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Renée Petropoulos

Rosamund Felsen Gallery

Renée Petropoulos revives the large-scale circular format of the tondo, so prevalent in the Renaissance, covering it with richly evocative shapes and symbols and adapting it to accommodate her fin-de-20th-century theoretical concerns. Most strikingly, she hollows out her large tondos (almost 50 inches in diameter), in such a way that their painterly surfaces—encrusted with webs of floral and animal forms, ribbons, heraldic motifs, and, in some cases, vague remnants of text—become chunky frames circumscribing central voids. Where the Madonna and Child should be lies the vacuous gallery wall, and the frame, usually made to function as a self-effacing accoutrement to the painted beauties within, aggressively asserts its pictorial potential.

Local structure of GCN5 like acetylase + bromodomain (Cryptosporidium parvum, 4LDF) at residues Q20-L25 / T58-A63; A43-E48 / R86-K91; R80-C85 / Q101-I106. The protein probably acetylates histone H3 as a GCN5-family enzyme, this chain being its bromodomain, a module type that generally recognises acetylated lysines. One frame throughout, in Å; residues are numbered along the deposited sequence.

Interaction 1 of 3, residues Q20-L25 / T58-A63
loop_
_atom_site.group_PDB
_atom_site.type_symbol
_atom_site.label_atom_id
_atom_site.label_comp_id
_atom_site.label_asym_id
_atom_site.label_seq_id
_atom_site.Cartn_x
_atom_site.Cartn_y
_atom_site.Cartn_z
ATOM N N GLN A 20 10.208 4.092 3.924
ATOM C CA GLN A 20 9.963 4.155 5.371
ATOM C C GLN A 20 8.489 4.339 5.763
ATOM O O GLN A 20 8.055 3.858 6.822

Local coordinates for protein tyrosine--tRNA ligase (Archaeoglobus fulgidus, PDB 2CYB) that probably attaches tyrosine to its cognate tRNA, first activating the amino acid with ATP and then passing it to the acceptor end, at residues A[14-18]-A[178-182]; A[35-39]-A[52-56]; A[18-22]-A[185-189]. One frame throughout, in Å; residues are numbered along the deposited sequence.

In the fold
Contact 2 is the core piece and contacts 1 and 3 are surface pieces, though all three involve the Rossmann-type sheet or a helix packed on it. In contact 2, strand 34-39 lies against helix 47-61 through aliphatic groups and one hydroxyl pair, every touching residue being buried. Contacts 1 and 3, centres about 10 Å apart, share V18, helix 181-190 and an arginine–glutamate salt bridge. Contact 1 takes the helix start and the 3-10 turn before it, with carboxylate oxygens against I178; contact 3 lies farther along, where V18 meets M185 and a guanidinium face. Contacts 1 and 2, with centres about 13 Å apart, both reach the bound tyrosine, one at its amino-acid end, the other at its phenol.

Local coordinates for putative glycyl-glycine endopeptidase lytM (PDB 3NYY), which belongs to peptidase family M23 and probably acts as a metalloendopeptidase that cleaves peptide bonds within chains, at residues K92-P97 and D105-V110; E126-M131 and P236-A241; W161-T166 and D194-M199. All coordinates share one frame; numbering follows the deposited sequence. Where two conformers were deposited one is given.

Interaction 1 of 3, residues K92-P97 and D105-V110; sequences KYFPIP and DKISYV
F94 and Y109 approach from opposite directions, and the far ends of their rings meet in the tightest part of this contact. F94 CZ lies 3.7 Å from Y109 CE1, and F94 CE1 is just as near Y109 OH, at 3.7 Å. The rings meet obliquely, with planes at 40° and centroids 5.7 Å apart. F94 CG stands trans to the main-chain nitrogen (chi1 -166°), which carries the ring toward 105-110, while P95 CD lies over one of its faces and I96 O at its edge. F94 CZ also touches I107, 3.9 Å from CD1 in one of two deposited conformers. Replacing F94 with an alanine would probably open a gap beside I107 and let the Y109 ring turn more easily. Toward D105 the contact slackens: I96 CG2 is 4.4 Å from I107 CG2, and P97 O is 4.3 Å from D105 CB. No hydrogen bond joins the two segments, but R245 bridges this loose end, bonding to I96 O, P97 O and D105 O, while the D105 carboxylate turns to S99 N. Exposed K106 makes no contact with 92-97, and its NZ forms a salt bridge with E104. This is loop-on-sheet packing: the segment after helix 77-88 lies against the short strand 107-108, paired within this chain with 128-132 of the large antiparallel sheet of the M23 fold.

Rendered in jewellike, decorative tones, the cryptic, richly colored flora and fauna circling the donut-shaped wood panels implied a subcutaneous (febrile

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